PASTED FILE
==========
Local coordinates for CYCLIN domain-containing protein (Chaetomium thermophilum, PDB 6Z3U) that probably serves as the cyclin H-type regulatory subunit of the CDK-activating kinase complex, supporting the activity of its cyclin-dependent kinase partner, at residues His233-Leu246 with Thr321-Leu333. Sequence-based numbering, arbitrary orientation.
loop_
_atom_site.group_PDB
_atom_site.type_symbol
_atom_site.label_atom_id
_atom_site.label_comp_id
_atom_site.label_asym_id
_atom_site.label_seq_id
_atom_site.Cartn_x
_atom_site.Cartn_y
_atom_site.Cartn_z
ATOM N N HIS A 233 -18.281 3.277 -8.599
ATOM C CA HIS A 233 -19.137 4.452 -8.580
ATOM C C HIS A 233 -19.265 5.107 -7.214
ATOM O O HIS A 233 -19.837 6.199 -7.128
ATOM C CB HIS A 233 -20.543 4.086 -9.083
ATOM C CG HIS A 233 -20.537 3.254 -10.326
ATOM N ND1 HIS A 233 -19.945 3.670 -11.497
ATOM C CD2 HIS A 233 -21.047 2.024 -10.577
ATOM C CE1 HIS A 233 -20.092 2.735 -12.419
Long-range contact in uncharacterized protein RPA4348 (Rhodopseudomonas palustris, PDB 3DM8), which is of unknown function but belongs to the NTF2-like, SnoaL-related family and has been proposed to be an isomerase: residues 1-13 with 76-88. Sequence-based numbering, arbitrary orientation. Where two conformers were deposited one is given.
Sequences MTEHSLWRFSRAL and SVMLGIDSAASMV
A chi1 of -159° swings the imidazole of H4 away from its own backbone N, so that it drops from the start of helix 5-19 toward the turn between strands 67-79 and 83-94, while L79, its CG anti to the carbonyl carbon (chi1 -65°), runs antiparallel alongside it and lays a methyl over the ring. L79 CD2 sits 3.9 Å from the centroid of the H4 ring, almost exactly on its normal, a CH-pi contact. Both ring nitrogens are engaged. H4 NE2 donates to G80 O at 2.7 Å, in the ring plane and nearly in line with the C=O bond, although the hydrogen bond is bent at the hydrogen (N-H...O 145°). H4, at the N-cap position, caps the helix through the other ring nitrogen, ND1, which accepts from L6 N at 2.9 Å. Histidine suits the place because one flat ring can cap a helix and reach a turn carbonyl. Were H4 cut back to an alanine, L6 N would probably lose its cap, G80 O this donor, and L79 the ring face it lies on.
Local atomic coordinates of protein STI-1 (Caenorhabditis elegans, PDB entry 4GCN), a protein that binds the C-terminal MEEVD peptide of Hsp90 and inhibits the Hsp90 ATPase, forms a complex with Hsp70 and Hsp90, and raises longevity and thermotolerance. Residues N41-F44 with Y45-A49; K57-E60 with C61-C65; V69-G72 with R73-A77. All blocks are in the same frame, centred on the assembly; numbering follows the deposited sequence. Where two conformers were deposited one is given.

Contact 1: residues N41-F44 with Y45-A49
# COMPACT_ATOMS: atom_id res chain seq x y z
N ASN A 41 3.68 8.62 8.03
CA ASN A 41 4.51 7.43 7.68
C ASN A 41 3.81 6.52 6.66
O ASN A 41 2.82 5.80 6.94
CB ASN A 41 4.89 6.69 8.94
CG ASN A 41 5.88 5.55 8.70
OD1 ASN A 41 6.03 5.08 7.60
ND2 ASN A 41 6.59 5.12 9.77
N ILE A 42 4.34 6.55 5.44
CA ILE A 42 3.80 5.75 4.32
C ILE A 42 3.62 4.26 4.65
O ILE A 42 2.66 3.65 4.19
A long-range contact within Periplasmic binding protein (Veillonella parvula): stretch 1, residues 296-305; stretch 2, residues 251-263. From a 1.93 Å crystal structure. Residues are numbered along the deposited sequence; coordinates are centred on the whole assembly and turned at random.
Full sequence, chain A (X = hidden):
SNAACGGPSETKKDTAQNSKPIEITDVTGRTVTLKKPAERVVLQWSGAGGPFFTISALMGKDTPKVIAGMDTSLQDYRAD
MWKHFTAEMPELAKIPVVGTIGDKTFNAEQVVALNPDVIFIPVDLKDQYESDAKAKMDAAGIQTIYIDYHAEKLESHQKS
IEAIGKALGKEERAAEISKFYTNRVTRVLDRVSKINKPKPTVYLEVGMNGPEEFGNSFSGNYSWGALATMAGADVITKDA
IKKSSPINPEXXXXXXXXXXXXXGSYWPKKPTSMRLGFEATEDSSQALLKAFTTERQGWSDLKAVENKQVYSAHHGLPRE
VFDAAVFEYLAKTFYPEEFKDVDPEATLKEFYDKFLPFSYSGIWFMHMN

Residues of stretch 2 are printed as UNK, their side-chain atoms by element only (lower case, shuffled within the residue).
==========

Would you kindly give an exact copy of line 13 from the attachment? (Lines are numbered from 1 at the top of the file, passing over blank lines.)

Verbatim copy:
ATOM C CA HIS A 233 -19.137 4.452 -8.580